Some fear this statement gives the company credence to not redeem the currency at the 1-to-1 value it claims.

uBUCK: The All-in-One Convenience

uBUCK is a digital currency wallet that has fiat capabilities.

According to its website, uBUCK enables you to “pay people with uBUCK cash with lightning speed, make purchases online at approved merchants or withdraw cash at the ATM.”

With the ability to buy uBUCK Cash using either Bitcoin or Ethereum cryptocurrencies, a user is effectively “storing” their cryptocurrency in a stablecoin that is tied to the US dollar.

>> Circle and Coinbase Launch Their Joint Stablecoin USDC

How Does It Work?

It works like this: A user buys a prepaid uBUCK voucher from the uBUCK mobile application. As stated, you can use BTC or ETH to buy, but regular fiat credit and debit purchases are also accepted.

stablecoin

Users then load the uBUCK Debit MasterCard (linked to the uBUCK wallet) with their voucher credit, effectively converting the uBUCK Cash into dollars by doing so. This then means ATM withdrawals and regular shopping around the globe is possible with the uBUCK MasterCard.

Wallets

uBUCK comes with four secure wallets. These are the uBUCK Cash Wallet, a Bitcoin wallet, Ethereum wallet, and the USD Debit card. By having a multi-functional wallet, a user can manage their digital and fiat currency in one convenient place. Then, as stated, by using the uBUCK app, the wallet enables users to store, convert, and spend their fiat and cryptocurrencies.

Free Money Transfer

Another interesting feature of this platform is that users can send uBUCK vouchers to other recipients anywhere around the world for free. Essentially, the service allows free money transfers in only a few minutes.

MakerDao: Complex but Transparent

Maker is a decentralized autonomous organization, and its stablecoin is called Dai. Pegged against the US dollar, Dai operates on the Ethereum blockchain and, as such, it is transparent.

Asset Collateral

Each Dai is worth $1 USD, and the website states that “Every Dai is backed in excess by collateral at all times, so you never have to worry about its value moving up or down.

Further:

“Every Dai is backed by another asset of value. Our collateral portfolio is diversified, allowing multiple assets to guarantee the value of each Dai.”

stablecoin

Ethereum Blockchain

The system is said to be quite complex. To receive Dai, you have to first send your ETH tokens to the Maker platform where they will be “locked up.” Then using the Ethereum blockchain, Maker maintains stability by an autonomous system of smart contracts.

According to its website, Dai offers freedom from volatility:

“Dai stands to transform the financial industry by creating a stable and decentralized currency that will allow businesses to realize the future of money.”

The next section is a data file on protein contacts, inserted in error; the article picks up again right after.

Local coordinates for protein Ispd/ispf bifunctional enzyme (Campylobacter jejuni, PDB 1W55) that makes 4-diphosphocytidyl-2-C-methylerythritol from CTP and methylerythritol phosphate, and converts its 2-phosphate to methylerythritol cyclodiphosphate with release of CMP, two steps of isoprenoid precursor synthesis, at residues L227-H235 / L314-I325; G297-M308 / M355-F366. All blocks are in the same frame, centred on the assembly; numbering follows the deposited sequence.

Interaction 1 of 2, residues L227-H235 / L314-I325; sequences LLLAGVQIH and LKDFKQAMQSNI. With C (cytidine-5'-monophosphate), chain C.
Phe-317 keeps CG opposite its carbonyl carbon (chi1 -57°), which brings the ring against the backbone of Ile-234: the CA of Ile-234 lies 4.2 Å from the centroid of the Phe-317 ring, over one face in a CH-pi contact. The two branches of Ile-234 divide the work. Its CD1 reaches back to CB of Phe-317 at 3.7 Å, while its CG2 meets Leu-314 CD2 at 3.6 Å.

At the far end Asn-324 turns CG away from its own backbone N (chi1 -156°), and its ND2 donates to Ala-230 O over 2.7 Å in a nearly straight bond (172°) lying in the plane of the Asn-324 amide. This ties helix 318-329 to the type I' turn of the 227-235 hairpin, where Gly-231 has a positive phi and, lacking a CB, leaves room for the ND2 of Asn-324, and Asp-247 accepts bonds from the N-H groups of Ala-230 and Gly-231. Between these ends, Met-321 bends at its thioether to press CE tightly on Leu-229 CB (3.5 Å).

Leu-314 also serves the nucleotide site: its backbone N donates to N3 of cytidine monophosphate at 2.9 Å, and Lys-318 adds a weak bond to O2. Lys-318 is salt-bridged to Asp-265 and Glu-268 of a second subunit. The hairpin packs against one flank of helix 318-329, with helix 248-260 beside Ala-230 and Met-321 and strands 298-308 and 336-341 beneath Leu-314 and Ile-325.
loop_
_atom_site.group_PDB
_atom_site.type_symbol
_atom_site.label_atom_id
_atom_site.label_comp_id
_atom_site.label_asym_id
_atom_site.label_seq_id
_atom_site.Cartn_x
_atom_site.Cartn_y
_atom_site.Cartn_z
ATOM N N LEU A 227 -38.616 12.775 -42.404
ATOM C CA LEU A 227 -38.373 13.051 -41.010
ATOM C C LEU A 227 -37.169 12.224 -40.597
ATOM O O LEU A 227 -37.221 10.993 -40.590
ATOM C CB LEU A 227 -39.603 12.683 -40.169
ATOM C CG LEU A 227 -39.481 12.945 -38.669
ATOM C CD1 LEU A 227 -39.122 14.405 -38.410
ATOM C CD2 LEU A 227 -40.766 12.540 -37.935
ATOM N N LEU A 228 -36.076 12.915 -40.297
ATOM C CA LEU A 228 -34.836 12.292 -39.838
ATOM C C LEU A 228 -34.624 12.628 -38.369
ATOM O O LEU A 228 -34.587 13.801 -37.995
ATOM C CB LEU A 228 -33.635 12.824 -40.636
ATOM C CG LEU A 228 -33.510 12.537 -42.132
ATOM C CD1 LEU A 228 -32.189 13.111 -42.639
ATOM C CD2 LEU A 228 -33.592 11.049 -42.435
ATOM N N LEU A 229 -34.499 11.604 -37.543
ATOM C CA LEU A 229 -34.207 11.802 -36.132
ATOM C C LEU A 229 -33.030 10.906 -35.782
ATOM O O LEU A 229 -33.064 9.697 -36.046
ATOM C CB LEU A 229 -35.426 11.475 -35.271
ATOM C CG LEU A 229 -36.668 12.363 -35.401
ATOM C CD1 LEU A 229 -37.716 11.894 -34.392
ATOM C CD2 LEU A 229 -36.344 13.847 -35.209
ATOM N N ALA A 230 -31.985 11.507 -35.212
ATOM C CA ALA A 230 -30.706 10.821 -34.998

>> Facebook Cryptocurrency: Is the Tech Giant Developing a Stablecoin?

The Takeaway

Stablecoins can bring stability to the crypto world and offer real potential for global adoption. The key is to create the optimal cryptocurrency inclusive of price stability, decentralization, scalability, and privacy.

The technology is still relatively young and will continually evolve, but it is clear that demand is there. People are looking for the balance between a decentralized payment network and stable value.

Everybody wants to feel secure in their transactions and know that they won’t lose value on their assets for no reason other than market hype.

We’ve mentioned only a few stablecoins here. There are more out there! Do you have any favorites? Do believe the technology will work and bring us towards that optimal currency?

Let us know below!

Featured image: DepositPhotos © zim90

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What Is XBT and How Does It Relate To Bitcoin?

XBT and BTC – How Were these Acronyms Adopted?

XBT or Bitcoin was created by Satoshi Nakamoto in 2009. Satoshi Nakamoto did not specify any abbreviation for Bitcoin and BC was the acronym originally adopted. Exchanges specified Bitcoin as BTC, and it caught on. ISO 4217 standard is a non-governmental organization that specifies currency codes and non-governmental assets like gold (XAU) and silver (XAG). The organization is independent of any national agenda and mainly works as a voluntary group that approves three-character codes for countries and non-governmental units.

xbt bitcoin logo

ISO 4217 Standard

According to the ISO 4217 standard, there are a set of rules that define the nomenclatures of national currencies and non-governmental assets (like gold and silver). The first two letters of each acronym must specify the country code, and the last letter of the acronym must denote the first letter of the national currency of the country in question.

The country code for China is ‘CN’, and its currency is Yen, of which the first letter is ‘Y’. According to the ISO 4217 standard, the acronym for the Chinese currency is listed as CNY. Similarly, the country codes for Japan, USA, and India are JPY, USD, and INR respectively.

XBT blocks

Why Do We Use the Acronym ‘XBT’?

Bitcoin is decentralized in nature and there is no standard or authority that can force the use of the acronym XBT. The problem with the acronym ‘BTC’ is that it has already been listed under the ISO 4217 standard, and clashes with Bhutan’s currency, which is Bhutanese Ngultrum (BTN). This is why the alternative ticker name, ‘XBT’ is used.

Kraken became the first exchange to make the switch from BTC to XBT in 2013. Several other exchanges like BitMEX use the acronym XBT for Bitcoin as well. Credit and debit card payment networks like MasterCard, VISA, and American Express make use of these acronyms for currency conversions and international transactions. These payment networks will revert back to the ISO listing as soon as affiliated banks request settlement in the form of Bitcoin.

So that’s how XBT came about! Learn more about the history of Bitcoin